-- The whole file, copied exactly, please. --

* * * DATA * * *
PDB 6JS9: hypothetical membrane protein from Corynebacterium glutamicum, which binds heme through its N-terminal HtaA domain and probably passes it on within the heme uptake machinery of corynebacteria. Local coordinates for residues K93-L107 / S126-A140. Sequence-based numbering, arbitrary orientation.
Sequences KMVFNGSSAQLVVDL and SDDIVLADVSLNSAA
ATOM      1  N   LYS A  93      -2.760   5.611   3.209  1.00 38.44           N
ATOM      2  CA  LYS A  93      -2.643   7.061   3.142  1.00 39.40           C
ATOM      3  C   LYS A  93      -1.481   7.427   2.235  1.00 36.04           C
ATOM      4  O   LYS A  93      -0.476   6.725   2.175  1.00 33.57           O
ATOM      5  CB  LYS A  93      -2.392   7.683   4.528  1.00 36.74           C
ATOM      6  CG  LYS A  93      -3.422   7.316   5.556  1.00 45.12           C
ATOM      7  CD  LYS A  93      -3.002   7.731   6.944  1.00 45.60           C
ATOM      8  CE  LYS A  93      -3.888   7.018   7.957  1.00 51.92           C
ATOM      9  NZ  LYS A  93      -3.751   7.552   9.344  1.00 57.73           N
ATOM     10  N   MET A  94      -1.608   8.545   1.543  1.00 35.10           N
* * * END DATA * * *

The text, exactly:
PDB 6JS9: hypothetical membrane protein from Corynebacterium glutamicum, which binds heme through its N-terminal HtaA domain and probably passes it on within the heme uptake machinery of corynebacteria. Local coordinates for residues K93-L107 / S126-A140. Sequence-based numbering, arbitrary orientation.
Sequences KMVFNGSSAQLVVDL and SDDIVLADVSLNSAA
ATOM      1  N   LYS A  93      -2.760   5.611   3.209  1.00 38.44           N
ATOM      2  CA  LYS A  93      -2.643   7.061   3.142  1.00 39.40           C
ATOM      3  C   LYS A  93      -1.481   7.427   2.235  1.00 36.04           C
ATOM      4  O   LYS A  93      -0.476   6.725   2.175  1.00 33.57           O
ATOM      5  CB  LYS A  93      -2.392   7.683   4.528  1.00 36.74           C
ATOM      6  CG  LYS A  93      -3.422   7.316   5.556  1.00 45.12           C
ATOM      7  CD  LYS A  93      -3.002   7.731   6.944  1.00 45.60           C
ATOM      8  CE  LYS A  93      -3.888   7.018   7.957  1.00 51.92           C
ATOM      9  NZ  LYS A  93      -3.751   7.552   9.344  1.00 57.73           N
ATOM     10  N   MET A  94      -1.608   8.545   1.543  1.00 35.10           N